A star is reborn: Sienna Miller's stage revival

The last time she did a West End show it was a disaster – now she's back to rave reviews
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The Independent Culture

Sienna Miller's character in Trevor Nunn's production of Terence Rattigan's Flare Path, the West End wartime drama which opened last week, exudes anxiety beneath a stiff upper lip. Nerves no doubt affected the actress herself, who was panned the last time she trod the London stage. Several rave reviews later, Miller can cast those worries aside.

In 2005's As You Like It, Miller was derided for her wooden turn as Celia. This week, the actress was praised for being "heart-tugging" as Flare Path's Patricia Graham. So how has Miller risen above the much-publicised woes of her personal life to seize the day?

The key, it seems, is the team surrounding her. According to Flare Path casting director Maggie Lunn, who worked with Nunn to cast Miller, the pair approached the actress after seeing her on Broadway last year in After Miss Julie, Patrick Marber's reworking of August Strindberg's 1888 play Miss Julie, even though this performance was also panned by critics: Ben Brantley of The New York Times said she played the part like "a novice at the piano".

"Trevor and I have come across Sienna many times in many projects," said Lunn, who said Miller had been looking for a return to the stage. "The happy actors mix stage and screen."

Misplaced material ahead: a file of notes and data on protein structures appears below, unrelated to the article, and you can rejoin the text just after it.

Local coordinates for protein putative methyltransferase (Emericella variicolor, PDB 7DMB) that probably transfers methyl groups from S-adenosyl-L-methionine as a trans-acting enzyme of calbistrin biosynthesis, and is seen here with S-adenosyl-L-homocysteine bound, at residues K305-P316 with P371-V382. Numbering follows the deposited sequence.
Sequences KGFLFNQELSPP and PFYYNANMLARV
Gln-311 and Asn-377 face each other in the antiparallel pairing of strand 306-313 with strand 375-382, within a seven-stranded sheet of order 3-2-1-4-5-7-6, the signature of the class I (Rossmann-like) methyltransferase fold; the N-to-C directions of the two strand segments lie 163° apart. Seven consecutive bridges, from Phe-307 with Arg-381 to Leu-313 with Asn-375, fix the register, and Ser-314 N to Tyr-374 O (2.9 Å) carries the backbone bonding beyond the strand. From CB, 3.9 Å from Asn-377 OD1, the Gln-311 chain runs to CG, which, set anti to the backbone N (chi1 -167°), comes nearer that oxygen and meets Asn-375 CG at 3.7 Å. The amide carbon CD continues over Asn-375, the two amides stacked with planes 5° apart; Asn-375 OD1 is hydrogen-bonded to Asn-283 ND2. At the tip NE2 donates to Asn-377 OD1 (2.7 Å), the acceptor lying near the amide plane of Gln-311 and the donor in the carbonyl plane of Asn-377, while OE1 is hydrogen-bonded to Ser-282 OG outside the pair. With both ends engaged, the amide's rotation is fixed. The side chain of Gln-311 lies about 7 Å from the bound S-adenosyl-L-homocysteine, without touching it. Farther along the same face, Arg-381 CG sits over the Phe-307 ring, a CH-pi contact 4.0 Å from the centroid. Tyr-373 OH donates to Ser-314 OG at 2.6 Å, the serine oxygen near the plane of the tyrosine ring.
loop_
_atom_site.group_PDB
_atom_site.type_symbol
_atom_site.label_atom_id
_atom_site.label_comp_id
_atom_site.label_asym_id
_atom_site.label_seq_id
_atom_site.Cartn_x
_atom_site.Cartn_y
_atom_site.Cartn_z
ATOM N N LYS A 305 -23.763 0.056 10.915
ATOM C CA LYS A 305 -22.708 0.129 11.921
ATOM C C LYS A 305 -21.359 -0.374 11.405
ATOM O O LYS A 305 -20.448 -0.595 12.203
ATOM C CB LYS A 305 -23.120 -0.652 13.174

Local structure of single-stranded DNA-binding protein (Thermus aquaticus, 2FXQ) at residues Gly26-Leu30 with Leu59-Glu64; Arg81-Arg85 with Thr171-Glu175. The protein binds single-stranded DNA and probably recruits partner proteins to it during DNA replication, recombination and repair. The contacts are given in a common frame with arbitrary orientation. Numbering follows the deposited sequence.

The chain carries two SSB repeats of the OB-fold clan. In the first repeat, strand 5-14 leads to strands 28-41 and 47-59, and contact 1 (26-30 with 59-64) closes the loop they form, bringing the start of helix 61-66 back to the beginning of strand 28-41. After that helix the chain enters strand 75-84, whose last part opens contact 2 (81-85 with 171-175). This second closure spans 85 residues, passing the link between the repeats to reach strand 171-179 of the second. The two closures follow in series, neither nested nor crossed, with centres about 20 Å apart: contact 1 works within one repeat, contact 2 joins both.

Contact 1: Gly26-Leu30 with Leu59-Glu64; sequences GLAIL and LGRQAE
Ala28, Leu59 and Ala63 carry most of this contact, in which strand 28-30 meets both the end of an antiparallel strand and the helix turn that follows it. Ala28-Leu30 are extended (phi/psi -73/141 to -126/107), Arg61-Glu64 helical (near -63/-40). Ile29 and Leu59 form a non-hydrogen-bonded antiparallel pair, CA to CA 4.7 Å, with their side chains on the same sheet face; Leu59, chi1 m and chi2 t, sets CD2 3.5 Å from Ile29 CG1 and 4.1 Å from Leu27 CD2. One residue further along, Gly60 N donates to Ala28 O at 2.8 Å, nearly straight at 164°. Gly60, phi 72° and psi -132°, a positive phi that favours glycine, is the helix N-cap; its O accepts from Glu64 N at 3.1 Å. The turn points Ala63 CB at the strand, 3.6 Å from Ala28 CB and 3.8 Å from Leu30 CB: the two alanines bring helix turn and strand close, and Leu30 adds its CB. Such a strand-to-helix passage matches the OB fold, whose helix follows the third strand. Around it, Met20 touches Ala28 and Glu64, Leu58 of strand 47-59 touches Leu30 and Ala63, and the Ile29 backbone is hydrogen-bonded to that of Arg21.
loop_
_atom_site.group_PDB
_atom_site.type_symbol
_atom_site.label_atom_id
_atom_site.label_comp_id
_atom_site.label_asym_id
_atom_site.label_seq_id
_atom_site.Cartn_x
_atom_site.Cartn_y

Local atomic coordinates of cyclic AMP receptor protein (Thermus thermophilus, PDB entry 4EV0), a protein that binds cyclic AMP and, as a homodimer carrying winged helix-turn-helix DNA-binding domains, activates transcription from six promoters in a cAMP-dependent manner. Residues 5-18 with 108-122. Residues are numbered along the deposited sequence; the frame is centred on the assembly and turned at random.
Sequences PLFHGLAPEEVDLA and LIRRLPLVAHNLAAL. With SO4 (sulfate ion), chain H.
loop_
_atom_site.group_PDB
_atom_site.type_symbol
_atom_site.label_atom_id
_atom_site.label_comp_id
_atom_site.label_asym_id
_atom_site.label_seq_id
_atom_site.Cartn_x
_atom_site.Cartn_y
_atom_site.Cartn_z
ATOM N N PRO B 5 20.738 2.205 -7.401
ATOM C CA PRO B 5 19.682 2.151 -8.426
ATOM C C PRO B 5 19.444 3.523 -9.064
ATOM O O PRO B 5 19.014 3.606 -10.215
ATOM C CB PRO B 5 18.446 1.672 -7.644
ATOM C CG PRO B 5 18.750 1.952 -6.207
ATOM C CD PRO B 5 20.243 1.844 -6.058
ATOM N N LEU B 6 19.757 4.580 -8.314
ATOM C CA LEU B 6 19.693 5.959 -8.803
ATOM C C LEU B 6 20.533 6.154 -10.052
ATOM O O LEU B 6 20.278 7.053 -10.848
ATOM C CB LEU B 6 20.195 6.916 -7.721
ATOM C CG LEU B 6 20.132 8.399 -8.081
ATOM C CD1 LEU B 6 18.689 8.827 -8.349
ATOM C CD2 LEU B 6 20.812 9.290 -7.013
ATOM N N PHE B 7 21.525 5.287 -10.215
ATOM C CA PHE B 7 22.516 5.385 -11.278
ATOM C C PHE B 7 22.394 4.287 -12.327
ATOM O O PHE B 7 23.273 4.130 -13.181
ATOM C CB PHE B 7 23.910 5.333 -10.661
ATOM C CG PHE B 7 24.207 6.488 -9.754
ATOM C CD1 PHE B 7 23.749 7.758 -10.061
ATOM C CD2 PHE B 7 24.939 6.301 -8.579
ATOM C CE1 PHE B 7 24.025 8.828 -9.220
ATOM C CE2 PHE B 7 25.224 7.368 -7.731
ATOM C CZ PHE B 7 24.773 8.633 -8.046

While Miller auditioned for her part "early on", said Lunn, Sheridan Smith, the Olivier-award-winning actress who plays Doris in the play, did not audition at all, and was approached by Nunn directly.

"Sienna has a great working relationship with the rest of the cast; there is great chemistry on stage," continued Lunn. Miller is in the West End before starting work on romantic comedy New Year's Eve alongside Robert De Niro and Ashton Kutcher. Her fame, and the profile of such films, will no doubt do no harm to Flare Path's box office takings.

The Evening Standard's review of the production praised Miller's portrayal of a former starlet torn between her husband and lover as bringing "the right mixture of glacial poise and agonised tension," to the part.

The Times' Libby Purves was equally enthusiastic: "This marks [Miller's] acceptance as a grown-up stage actress, expressing truthful feeling beyond the glamourous image."

Other critics suggest Miller made the most of Nunn's direction. "Trevor is a very good director and he coaxed a very subtle performance out of a role that could easily have descended into melodrama," said The Independent's theatre critic Paul Taylor.

Despite the bad reviews, Miller's 2005 Shakespearean turn was not all miserable. She stepped in to fill the shoes of Helen McCrory's Rosalind with just a few hours' notice, after McCrory was struck down by a virus.

As You Like It's director David Lan, artistic director of the Young Vic, defended Miller's performances, then and now. "She's a really good actor who gave a good performance in our show," said Lan. "I didn't see her show in New York but she is a terrific stage actor with a real sense of comedy and timing. For an actor that is more important than anything else."

He also believes Miller has developed her abilities. "It sounds to me like she has grown and matured over the years," he continued.

"Sometimes with an actor their personality comes across very strongly; some play a range of people whereas others use their inner characters as the basis on which to perform. She has a delightful sense of fun; it's that ability to communicate emotional complexity with a lightness of touch which means she is capable of achieving anything."